Our History

Southwestern and The United Methodist Church

Southwestern stands in a United Methodist tradition of higher education. Nonsectarian and diverse in its collective life, Southwestern’s character is shaped by John Wesley’s famous appeal: “Let learning and vital piety be joined.”

A Great Tradition

The power of education to transform the lives of individuals, strengthen communities, and benefit the well-being of society has been at the heart of the Methodist movement since its 18th-century beginnings in England. The high value placed on education continues for the United Methodist Church today. Southwestern University extends the United Methodist commitment to education through the liberal-arts tradition. Critical thinking, oral and written expression, and collaborative research are central to our educational approach. Exploration of one’s own thinking, values, and commitments is encouraged, as is the respectful appreciation of the thinking, values, and commitments of others. Southwestern holds the first charter of an institution of higher education in Texas and is constituted by the six annual conferences of the United Methodist Church in Texas. Southwestern University furthers a great tradition in education as it continues to open hearts, minds, and doors for the transformation of the world.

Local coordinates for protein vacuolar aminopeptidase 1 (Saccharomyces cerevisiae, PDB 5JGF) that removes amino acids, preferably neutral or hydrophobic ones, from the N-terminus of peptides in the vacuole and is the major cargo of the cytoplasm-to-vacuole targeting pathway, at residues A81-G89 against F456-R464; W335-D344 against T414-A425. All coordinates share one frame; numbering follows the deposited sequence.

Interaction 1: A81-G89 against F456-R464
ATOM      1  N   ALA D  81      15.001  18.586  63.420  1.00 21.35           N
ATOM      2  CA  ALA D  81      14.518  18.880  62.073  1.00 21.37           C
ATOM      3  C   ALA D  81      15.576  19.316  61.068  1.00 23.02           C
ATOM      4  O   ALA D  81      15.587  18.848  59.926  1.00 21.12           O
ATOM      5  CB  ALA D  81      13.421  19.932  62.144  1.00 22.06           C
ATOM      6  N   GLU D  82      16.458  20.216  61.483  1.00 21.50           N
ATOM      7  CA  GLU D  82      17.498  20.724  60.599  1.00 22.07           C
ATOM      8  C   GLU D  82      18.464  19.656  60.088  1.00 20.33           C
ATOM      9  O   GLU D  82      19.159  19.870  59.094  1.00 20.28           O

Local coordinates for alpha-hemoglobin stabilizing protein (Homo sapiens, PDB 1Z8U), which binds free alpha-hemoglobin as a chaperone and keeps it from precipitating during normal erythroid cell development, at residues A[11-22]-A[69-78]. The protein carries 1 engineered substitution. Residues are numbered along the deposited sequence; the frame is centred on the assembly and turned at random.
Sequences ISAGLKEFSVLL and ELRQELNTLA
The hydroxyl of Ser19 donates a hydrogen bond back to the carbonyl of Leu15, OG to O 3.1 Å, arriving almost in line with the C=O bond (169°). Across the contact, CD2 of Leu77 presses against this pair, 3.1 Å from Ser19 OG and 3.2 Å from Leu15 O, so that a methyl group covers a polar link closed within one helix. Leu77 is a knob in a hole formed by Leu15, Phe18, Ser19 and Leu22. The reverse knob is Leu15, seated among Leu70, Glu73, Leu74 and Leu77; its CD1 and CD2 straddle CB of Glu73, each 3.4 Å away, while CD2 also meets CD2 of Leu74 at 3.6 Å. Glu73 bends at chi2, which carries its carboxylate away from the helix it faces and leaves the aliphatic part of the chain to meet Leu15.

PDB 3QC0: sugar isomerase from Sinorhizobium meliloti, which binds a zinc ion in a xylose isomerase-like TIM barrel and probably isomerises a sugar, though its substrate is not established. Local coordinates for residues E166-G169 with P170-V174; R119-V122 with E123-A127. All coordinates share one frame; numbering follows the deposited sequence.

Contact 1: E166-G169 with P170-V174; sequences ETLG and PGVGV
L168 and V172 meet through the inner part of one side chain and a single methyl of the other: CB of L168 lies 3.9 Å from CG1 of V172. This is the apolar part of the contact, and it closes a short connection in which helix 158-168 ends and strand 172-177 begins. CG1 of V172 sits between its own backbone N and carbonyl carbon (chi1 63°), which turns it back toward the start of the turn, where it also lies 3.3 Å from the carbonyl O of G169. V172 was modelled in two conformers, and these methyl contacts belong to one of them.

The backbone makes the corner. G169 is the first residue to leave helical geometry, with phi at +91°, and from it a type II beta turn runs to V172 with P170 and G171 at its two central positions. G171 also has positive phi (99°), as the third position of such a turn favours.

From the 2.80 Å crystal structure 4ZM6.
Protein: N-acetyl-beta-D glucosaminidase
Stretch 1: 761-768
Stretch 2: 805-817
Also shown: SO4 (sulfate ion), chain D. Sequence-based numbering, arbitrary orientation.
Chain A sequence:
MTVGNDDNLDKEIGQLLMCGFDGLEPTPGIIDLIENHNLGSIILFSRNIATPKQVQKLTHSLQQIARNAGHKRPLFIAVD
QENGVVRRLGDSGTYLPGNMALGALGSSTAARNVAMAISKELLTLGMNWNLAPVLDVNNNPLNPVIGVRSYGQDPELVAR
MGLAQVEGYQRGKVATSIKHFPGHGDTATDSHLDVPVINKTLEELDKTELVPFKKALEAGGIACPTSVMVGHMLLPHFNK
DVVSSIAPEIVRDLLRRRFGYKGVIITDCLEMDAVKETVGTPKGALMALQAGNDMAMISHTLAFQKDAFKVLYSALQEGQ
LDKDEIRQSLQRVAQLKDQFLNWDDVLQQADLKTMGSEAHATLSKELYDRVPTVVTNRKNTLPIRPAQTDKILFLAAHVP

How Southwestern Expressed This Relationship

By virtue of its placement in the center of Southwestern’s campus, The Lois Perkins Chapel building symbolizes the rich tradition of undergraduate education in the United Methodist Church: helping students realize their fullest human potential within an intellectually challenging, nurturing, and inclusive community. Chapel Services are held each Thursday during the regular semester at 4:15 p.m. and are open to anyone who would like to attend.

Southwestern expresses its church relationship in other ways, including financial aid and scholarships to United Methodist students, non-United Methodist students, ethnic minority students, and other students. Concern for social issues, service, and activism is encouraged on campus.

Rather than making policies to “enforce” good decision-making, the University puts resources toward educational programming, well-thought-out policies, and face-to-face relationships that enhance and encourage healthy, moral decision-making for all its students and community.